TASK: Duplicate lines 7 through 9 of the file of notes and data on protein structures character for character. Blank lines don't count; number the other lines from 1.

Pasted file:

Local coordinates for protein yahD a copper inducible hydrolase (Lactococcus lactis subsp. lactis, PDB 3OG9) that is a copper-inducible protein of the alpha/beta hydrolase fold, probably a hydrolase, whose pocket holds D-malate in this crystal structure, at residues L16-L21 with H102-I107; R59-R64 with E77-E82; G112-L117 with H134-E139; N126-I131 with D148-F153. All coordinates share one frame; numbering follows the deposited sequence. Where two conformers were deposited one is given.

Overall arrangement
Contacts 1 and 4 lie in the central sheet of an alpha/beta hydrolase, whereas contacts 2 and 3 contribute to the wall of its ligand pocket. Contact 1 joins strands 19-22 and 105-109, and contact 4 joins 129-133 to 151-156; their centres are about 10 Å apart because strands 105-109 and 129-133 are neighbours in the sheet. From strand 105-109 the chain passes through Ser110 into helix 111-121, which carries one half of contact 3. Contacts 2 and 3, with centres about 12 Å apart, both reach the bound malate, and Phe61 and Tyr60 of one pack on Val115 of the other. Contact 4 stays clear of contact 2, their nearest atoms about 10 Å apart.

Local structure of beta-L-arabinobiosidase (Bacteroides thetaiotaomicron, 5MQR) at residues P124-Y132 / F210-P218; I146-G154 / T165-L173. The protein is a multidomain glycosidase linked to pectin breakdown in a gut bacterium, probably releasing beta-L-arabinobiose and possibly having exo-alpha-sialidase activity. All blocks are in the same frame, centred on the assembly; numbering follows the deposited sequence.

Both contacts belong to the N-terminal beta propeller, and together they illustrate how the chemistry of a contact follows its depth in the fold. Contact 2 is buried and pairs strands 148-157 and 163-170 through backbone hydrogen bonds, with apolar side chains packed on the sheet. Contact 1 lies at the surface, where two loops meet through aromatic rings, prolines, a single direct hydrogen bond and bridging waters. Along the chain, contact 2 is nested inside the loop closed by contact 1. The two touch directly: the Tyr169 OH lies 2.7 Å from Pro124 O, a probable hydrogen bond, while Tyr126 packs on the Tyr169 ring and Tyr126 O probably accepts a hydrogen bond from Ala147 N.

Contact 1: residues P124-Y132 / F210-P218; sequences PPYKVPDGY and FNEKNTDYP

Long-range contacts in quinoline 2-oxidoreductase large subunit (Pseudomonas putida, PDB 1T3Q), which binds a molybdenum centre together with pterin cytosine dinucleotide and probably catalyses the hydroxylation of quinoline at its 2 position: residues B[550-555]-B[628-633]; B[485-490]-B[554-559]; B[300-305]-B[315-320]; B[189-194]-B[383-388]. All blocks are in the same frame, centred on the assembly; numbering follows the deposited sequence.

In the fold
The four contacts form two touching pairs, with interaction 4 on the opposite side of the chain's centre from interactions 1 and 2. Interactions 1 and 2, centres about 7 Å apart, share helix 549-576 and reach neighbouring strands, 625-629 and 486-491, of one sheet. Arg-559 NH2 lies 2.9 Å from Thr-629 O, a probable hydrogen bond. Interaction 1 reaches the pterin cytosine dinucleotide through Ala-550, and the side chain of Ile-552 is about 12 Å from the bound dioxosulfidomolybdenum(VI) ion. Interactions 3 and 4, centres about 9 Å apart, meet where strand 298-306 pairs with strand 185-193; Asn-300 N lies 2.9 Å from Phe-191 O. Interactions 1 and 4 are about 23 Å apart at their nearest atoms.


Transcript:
Long-range contacts in quinoline 2-oxidoreductase large subunit (Pseudomonas putida, PDB 1T3Q), which binds a molybdenum centre together with pterin cytosine dinucleotide and probably catalyses the hydroxylation of quinoline at its 2 position: residues B[550-555]-B[628-633]; B[485-490]-B[554-559]; B[300-305]-B[315-320]; B[189-194]-B[383-388]. All blocks are in the same frame, centred on the assembly; numbering follows the deposited sequence.

In the fold
The four contacts form two touching pairs, with interaction 4 on the opposite side of the chain's centre from interactions 1 and 2. Interactions 1 and 2, centres about 7 Å apart, share helix 549-576 and reach neighbouring strands, 625-629 and 486-491, of one sheet. Arg-559 NH2 lies 2.9 Å from Thr-629 O, a probable hydrogen bond. Interaction 1 reaches the pterin cytosine dinucleotide through Ala-550, and the side chain of Ile-552 is about 12 Å from the bound dioxosulfidomolybdenum(VI) ion. Interactions 3 and 4, centres about 9 Å apart, meet where strand 298-306 pairs with strand 185-193; Asn-300 N lies 2.9 Å from Phe-191 O. Interactions 1 and 4 are about 23 Å apart at their nearest atoms.